Tenri University President Masahiko Iburi recently paid a courtesy call to the International Islamic University Malaysia, which is located in the suburbs of Kuala Lumpur, the Malaysian capital, and, at the request of this university, gave a talk on Tenrikyo to students and faculty members in the field of religious studies. This was the first time someone from Tenrikyo was invited to lecture on its teachings at a religious institution in a Muslim region.
Rev. Iburi’s visit to the International Islamic University was part of his tour of Southeast Asian universities, a tour he was undertaking in an effort to further develop Tenri University’s international exchange programs. He wished to visit this Malaysian university partly because Tenri University Graduate Makoto Sawai, 27—who majored in religious studies at Tenri and is now a Ph.D. student at Tohoku University—is currently on a short-term study program at the International Islamic University. When President Iburi approached the university, some faculty members and others requested that he give a talk on Tenrikyo’s teachings.
The International Islamic University Malaysia is a comprehensive university founded in 1983. It is counted among the most respected universities in the Muslim world and currently has some 20,000 students, many of whom come from the Middle East.
The first contact between Tenrikyo and Islam took place when the second Shinbashira visited a mosque in China before World War II. Thereafter, he contributed to developing Islamic studies in Japan. He was instrumental in establishing the Society for Near Eastern Studies in Japan.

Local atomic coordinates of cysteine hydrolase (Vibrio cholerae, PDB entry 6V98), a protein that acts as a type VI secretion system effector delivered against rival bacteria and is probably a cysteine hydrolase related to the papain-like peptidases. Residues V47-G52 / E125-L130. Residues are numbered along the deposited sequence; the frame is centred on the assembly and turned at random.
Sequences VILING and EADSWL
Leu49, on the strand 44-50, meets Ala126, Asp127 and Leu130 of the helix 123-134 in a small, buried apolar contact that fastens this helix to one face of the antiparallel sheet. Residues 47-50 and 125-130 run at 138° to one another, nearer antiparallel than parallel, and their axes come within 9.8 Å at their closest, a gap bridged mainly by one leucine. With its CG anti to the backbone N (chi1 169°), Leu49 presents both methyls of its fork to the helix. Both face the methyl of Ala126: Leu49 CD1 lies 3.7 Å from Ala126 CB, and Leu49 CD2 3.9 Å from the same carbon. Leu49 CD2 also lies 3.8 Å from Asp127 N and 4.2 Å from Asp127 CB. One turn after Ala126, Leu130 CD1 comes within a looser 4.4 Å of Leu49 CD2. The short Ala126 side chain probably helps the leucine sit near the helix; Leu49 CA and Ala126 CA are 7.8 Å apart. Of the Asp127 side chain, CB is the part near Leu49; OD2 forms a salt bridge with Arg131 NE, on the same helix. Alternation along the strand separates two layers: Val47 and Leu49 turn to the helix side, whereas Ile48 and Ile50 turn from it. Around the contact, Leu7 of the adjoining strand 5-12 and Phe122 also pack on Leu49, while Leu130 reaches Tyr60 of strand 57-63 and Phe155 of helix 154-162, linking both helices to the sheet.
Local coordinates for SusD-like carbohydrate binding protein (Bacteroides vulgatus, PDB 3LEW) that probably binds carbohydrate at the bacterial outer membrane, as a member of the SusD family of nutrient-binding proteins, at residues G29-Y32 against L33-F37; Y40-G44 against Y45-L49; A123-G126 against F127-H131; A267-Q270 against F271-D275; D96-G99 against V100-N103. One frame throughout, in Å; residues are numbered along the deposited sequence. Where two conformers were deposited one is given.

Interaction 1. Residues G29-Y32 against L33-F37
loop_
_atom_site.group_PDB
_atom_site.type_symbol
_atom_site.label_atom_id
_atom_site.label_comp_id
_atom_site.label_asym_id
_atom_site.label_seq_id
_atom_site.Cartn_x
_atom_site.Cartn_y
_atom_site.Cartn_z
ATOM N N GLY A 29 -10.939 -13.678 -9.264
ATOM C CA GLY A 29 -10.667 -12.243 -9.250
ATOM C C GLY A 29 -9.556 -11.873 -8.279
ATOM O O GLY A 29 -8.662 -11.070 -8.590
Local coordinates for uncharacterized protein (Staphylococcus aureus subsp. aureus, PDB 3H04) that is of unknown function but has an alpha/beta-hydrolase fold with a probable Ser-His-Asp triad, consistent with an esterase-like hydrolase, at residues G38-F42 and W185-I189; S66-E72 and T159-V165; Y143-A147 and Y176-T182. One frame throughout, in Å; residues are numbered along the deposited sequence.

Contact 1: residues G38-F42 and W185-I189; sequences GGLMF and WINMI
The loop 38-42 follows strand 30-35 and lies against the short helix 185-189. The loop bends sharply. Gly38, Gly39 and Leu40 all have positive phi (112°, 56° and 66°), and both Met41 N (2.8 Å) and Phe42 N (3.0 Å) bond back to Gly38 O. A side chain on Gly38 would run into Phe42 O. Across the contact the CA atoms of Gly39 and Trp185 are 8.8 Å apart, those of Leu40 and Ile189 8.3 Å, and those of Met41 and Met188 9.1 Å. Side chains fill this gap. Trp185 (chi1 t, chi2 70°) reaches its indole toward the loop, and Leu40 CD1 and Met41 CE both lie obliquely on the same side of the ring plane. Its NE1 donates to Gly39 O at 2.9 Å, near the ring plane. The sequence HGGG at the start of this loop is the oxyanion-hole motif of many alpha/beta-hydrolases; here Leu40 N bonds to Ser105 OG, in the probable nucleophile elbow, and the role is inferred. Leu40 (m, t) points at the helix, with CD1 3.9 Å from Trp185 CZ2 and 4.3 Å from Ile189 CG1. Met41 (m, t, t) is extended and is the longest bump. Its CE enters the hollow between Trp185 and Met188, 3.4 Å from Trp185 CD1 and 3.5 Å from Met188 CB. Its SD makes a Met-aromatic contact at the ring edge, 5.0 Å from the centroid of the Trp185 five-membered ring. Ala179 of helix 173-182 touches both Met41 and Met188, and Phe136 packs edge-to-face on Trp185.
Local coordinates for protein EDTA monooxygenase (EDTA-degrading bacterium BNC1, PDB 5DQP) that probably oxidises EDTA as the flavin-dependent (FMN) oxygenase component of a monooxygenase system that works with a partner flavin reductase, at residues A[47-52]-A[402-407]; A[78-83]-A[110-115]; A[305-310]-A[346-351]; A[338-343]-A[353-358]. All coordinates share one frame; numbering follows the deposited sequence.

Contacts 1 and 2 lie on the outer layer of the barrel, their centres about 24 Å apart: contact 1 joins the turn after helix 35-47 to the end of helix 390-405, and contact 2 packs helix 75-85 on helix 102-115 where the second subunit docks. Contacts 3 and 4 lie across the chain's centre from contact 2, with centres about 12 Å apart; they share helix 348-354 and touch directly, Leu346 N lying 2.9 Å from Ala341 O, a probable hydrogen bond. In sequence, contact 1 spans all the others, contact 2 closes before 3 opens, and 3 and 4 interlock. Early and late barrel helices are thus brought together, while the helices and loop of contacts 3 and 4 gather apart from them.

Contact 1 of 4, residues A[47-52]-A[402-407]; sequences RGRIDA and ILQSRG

President Iburi’s lecture is seen as very important by the Religious Studies Department of Tenri University. “Although the dialogue between Tenrikyo and Christianity has been actively pursued, there has not been such an opportunity to engage in dialogue with Islam,” says the head of the department. “In this sense, I believe that the invitation President Iburi received to deliver the lecture is highly significant.”
Great Interest Shown in the Teachings
Rev. Iburi’s lecture, delivered on July 19, was entitled “The World View of Tenrikyo” and comprised five parts: “The March 11 Earthquake and Tsunami,” “The Teachings of Tenrikyo,” “Japan’s Postwar Reconstruction and Modern Society’s Problems,” “DVD: ‘The Four Seasons of the Home of the Parent,’” and “An Overview of Tenri University”
In the part on the teachings of Tenrikyo, he placed emphasis on Oyasama. “In Tenrikyo we seek to model our own lives on Oyasama’s life,” he said. “We are taught to follow Her model path, which is characterized by . . . accepting all things, lavishing love upon everyone, and being compassionate in guiding people.”
He went on to explain several key terms used in Tenrikyo, such as “the Joyous Life,” “a thing lent, a thing borrowed,” “the dust of the mind,” “You are saved by saving others,” and “the Jiba-Kanrodai.”
In the question and answer session that followed his lecture, a number of questions were asked, including some that were related to eschatology, such as “Given that the world is bound to end, how do you envision the construction of the Joyous Life?” and “What will happen to humans when they die?” President Iburi answered each question carefully and thoughtfully.
According to Mr. Sawai, Muslim students show a strong interest in Tenrikyo, which, like Islam, is a monotheistic religion, and, even after President Iburi’s session was concluded, they raised various questions such as whether or not Tenrikyo followers fast.
On the afternoon of the 19th, President Iburi paid a courtesy call to the Japanese Embassy in Malaysia. Ambassador Shigeru Nakamura, who met with President Iburi, expressed expectations that Tenri University will further increase exchanges with universities in Malaysia as well as promote inter-religious dialogue proactively.